Depending on the career path you want to take, the decision to attend a community college may be a smart one. As costs rise for four-year private and public colleges alike and students continue to take on substantial debt, your local community college is an important resource to get the education you need without breaking the bank. Read on to learn more about the benefits of community college.
Get a Jumpstart on Your Career
Depending on your interests, research lucrative careers that can be obtained without a four-year college degree. After you receive your community college certificate and become employed, you can choose to complete a bachelor’s and even continue on to a master’s degree at a four-year college. Some popular choices in this realm are nursing and other allied health professions, computer science, plumbing, electrical, construction careers and more. Visit the Occupational Outlook Handbook to learn more about the educational path for careers you’re interested in.
Even if you choose a career for which a bachelor’s degree is required, attending community college for the first two years and then transferring can save you thousands of dollars in tuition, particularly since you won’t be incurring the debt of living on campus. In addition, many community colleges have programs that partner directly with four-year institutions, making it easy to transfer your credits when the time comes.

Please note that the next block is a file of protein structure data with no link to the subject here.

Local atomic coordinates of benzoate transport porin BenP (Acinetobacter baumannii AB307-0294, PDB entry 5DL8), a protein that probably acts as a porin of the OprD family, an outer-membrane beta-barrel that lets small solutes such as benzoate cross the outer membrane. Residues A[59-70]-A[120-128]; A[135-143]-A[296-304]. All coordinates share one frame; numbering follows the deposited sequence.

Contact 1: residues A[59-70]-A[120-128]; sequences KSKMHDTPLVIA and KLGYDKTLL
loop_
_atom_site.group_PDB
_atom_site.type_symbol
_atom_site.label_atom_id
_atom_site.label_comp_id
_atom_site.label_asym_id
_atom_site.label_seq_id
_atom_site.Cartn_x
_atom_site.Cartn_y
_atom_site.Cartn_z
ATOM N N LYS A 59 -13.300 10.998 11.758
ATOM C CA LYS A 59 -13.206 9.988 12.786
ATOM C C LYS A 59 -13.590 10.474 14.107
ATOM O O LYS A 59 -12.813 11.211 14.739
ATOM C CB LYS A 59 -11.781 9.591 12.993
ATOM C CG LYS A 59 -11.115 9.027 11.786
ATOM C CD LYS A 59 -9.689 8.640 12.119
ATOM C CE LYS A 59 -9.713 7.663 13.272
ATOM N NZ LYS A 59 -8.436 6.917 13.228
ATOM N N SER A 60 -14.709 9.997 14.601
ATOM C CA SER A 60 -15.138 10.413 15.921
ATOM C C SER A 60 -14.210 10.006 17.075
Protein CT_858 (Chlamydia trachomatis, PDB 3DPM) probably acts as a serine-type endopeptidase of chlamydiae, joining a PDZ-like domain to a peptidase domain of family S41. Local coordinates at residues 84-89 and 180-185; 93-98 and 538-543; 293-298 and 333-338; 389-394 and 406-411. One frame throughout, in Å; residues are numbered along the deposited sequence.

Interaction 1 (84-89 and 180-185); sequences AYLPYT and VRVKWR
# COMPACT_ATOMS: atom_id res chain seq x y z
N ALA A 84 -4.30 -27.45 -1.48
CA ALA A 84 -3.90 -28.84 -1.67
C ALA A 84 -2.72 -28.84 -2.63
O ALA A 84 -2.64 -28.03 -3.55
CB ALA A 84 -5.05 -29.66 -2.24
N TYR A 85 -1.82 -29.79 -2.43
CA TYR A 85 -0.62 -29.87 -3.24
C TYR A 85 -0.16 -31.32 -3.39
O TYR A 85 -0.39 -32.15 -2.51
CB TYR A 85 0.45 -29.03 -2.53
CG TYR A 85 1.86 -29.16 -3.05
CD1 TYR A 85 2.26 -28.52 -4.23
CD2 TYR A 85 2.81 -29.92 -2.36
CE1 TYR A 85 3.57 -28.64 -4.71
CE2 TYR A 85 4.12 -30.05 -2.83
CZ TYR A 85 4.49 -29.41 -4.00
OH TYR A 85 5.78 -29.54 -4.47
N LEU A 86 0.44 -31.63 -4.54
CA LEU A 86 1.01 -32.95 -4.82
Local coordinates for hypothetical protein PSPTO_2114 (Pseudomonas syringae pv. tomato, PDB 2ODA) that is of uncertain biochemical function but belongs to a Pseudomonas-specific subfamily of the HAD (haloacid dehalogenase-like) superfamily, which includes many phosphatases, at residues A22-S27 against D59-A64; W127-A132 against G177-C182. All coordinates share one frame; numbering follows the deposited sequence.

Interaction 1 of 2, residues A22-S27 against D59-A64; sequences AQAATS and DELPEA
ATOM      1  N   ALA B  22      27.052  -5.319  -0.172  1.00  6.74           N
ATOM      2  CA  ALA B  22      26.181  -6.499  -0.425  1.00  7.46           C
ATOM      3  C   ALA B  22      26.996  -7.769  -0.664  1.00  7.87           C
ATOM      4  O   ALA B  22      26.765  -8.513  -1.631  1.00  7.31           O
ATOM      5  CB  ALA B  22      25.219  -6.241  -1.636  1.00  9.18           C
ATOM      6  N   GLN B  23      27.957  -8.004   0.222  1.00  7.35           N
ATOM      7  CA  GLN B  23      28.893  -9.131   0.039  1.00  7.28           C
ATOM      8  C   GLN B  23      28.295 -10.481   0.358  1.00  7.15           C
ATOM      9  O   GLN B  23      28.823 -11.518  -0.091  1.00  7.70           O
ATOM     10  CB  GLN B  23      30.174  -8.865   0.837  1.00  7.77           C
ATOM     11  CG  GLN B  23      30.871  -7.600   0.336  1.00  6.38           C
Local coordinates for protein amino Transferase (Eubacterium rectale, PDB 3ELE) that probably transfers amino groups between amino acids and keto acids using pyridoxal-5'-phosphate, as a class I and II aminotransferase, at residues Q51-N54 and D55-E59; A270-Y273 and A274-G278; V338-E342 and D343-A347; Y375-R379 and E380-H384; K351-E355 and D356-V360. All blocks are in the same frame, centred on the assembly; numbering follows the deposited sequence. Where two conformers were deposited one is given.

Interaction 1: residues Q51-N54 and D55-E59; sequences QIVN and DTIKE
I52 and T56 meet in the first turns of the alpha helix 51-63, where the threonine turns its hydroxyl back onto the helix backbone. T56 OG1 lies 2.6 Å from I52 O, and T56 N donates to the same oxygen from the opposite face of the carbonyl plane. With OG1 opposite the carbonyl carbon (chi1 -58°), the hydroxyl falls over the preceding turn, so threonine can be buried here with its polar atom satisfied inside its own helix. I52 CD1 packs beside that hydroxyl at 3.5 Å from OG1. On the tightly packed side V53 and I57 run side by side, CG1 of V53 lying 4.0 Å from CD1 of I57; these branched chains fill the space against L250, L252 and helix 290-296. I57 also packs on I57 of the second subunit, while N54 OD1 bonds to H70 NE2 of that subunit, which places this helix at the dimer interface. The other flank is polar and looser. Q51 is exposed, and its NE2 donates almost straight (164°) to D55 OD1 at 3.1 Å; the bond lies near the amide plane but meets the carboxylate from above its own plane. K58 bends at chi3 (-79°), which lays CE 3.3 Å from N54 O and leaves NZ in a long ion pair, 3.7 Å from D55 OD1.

Take Advantage of Flexible Schedules
Because community college programs are designed to be accessible to working adults, there are a bevy of scheduling options including evening, weekend and online courses. This makes it easy to design a program that fits your schedule and lifestyle with flexibility that might not be possible from a four-year school, allowing you to care for children, work full-time and live your life in harmony with your education.
Boost Your Grade Point Average
If your high school career wasn’t stellar, you still have a chance to get into the four-year university of your dreams. By taking a year or two at community college to work hard and excel, you will develop a transcript that will impress admissions officers (and may even lead to scholarship opportunities). It’s also a good opportunity to develop close relationships with professors who can serve as references when you’re ready to apply to a four-year school.
Smaller Class Sizes
In many cases, community colleges tend to have smaller classes than large universities. This means that you’ll have increased access to your instructors if you have questions or need extra help. For those with learning disabilities, this is another aspect of community college that makes it an excellent option, since smaller class sizes may improve focus and retention.
The bottom line is that most students can benefit from spending time in community college, either as a substitute for or as a prelude to time at a four-year college or university. Opting to attend a community college is a smart choice both to save money, improve your career options and maintain a flexible, manageable lifestyle.